The next in our series of posts sharing key takeaways from panels at the Healthcare & Life Sciences Private Equity and Lending Conference discusses investing in the pharmacy space. It is authored by our colleagues Trey Andrews and Holly Buckley.

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Pharmacy Investment Trends: Market Consolidation, Non-Traditional Market Participants, and Other Activity – 3 Key Points

By Trey Andrews and Holly Buckley

Vertical consolidation of the pharmacy and drug delivery sector and the entrance of non-traditional players into the pharmacy space will accelerate disruption of the status quo in the drug delivery supply chain in coming years, according to experts who spoke on a panel at the Annual Healthcare and Life Sciences Private Equity & Finance Conference in Chicago on February 21, 2019.

Experts included Taylor Phelps, Senior Vice President at Raymond James, Billy Suddath, Managing Director, HCIT at Robert W. Baird & Co., and Kathy Contratto, Healthcare Technology Consulting Leader at RSM US LLP (moderator).

Here are three (3) key points from the panel discussion.

1, Vertical Consolidation. In 2018, there was significant consolidation in the pharmacy and drug supply chain sector, with non-traditional combinations between insurers and pharmacy benefit managers taking center stage in the market. Panelists noted that vertical consolidation should be expected to continue and will translate into other large market participants entering the drug supply chain. With respect to non-traditional players entering the pharmacy space, there are mounting concerns that significant disruption could be coming to the drug supply chain—particularly by online pharmacies delivering drugs to patients. Both acquisitions in and offerings via the online pharmacy sector continue to expand and in practice are allowing both traditional and non-traditional drug suppliers to reach customers on a much larger scale. Ultimately, panelists are seeing drug distributors consolidate the drug distribution channel in ways that allow distributors to deliver drugs directly to patients and control the entire drug delivery process.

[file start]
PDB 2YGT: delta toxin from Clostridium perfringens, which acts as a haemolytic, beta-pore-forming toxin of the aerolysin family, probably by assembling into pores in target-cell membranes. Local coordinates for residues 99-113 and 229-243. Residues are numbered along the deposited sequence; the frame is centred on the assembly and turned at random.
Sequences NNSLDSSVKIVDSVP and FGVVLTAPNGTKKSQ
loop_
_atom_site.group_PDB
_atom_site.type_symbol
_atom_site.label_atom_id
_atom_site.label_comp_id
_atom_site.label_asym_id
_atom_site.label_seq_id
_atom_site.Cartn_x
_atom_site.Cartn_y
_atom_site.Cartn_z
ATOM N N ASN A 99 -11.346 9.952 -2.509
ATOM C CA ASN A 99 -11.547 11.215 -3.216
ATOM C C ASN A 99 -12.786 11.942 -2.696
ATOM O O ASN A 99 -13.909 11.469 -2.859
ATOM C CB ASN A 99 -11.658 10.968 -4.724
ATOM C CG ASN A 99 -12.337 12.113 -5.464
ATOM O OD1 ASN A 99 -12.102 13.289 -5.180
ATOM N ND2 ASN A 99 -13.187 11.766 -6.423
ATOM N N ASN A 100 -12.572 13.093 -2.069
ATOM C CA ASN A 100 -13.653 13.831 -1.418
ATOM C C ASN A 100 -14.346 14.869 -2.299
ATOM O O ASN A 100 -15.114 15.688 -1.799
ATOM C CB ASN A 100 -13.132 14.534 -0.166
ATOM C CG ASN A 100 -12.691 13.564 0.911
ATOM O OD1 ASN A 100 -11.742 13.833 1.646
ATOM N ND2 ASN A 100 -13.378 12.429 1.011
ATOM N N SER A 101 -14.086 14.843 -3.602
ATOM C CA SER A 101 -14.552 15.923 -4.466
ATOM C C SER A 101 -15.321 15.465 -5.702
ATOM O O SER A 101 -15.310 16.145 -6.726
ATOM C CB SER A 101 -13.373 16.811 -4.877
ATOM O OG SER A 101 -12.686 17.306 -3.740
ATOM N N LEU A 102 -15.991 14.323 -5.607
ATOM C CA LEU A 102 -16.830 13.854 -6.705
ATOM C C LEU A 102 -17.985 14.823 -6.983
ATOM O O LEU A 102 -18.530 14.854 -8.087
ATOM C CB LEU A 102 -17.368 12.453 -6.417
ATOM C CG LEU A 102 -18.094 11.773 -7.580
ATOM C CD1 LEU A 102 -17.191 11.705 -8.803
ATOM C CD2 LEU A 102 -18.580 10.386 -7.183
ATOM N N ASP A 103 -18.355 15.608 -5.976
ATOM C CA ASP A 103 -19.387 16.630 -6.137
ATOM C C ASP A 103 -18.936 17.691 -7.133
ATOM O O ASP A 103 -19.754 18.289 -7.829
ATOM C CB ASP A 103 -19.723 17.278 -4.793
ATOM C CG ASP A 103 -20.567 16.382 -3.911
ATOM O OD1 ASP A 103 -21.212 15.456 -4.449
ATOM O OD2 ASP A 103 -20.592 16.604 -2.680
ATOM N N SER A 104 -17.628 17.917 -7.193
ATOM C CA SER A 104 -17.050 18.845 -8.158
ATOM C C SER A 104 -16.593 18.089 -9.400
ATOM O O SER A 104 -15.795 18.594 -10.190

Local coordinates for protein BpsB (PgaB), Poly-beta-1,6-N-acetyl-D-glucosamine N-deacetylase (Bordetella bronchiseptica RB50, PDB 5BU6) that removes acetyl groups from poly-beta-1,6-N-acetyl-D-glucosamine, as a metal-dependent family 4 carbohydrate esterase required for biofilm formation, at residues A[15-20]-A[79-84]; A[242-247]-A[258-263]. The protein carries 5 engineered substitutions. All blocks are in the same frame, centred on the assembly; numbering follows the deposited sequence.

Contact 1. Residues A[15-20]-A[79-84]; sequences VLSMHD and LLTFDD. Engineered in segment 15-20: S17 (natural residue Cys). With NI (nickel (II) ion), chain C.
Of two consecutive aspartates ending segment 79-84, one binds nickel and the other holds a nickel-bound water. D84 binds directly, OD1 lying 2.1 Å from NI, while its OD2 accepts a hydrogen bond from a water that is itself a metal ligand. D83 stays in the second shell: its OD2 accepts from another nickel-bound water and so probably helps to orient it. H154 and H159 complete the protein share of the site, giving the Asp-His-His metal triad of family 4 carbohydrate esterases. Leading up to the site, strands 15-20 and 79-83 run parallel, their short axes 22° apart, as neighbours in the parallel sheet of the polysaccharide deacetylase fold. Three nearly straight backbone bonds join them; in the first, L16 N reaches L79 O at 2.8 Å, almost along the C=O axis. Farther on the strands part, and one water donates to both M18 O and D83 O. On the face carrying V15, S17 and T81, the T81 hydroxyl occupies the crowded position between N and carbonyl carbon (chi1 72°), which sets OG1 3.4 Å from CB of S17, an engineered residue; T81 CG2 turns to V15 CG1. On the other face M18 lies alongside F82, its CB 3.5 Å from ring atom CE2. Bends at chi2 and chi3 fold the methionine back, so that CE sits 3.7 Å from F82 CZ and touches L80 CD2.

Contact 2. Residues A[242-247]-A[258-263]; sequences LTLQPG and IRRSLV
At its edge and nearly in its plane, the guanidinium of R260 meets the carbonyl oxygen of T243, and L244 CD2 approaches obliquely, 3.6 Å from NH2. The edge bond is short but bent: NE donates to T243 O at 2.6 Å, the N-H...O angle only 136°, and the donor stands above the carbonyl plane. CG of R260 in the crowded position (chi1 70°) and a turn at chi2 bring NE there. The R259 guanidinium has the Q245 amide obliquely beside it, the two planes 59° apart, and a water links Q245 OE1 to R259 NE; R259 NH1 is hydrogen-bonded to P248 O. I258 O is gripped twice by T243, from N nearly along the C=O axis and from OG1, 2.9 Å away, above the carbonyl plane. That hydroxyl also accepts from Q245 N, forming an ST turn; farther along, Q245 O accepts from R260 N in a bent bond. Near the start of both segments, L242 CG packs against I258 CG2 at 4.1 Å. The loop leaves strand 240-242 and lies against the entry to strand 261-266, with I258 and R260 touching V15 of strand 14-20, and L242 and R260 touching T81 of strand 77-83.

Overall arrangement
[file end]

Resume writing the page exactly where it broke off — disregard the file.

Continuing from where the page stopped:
2. Rise of Specialty Pharmacies. The fastest growing subsector in drug distribution is specialty drugs. Panelists cited data that the specialty drug market will very quickly become greater than fifty percent of annual drug spend in the United States. Currently, oncology drugs are the specialty drug category with the greatest annual spend. Panelists expressed that the prominence of spend focused on oncology drugs could be a factor in investors increased interest in infusion therapy centers, where patient access to oncology drugs has increased in recent years. Orphan drugs—drugs manufactured for small patient populations—continue to be the fastest growing subsector in the drug distribution space. Large-scale specialty pharmacies should continue to be able to take advantage of the speed and prevalence in which orphan drugs are growing on an annual basis. Regional specialty pharmacies, which tend to focus on a specific therapeutic class of drugs, will also be able to capture significant growth in this vertical model. Panelists explained that some hurdles could prevent significant growth for regional specialty pharmacies, including, the ability to obtain consistent access to drugs and to provide value add to patients by developing data to support the patient experience. Panelists also noted that large health systems are beginning to enter into the specialty pharmacy sector to avoid losing refill business to retail pharmacies. In the coming years, it is likely that hospital pharmacies will begin moving out into communities to offer drugs to patients through ancillary pharmacies.

3. Year of the Consumer. 2019 will be the year of the consumer with respect to pharmacies. Consumers continue to demand pricing transparency and increased access via online pharmacies will continue to drive pricing transparency. In combination with pricing transparency for consumers, drug price reductions from manufacturers continue to be a significant focus in politics. Panelists highlighted several congressional hearings and proposed administrative regulatory changes to how rebates are provided as likely to influence overall drug pricing. Panelists noted that pharmacies are continuing to promote medication adherence, for both clinical and economic reasons, which will continue to integrate pharmacies into value-based care models with the intention of reducing hospitalizations. Some pharmacies are currently offering drug adherence tracking and monitoring to assist patients, and the pharmacy sector should continue to expect these types of offerings to be developed and integrated.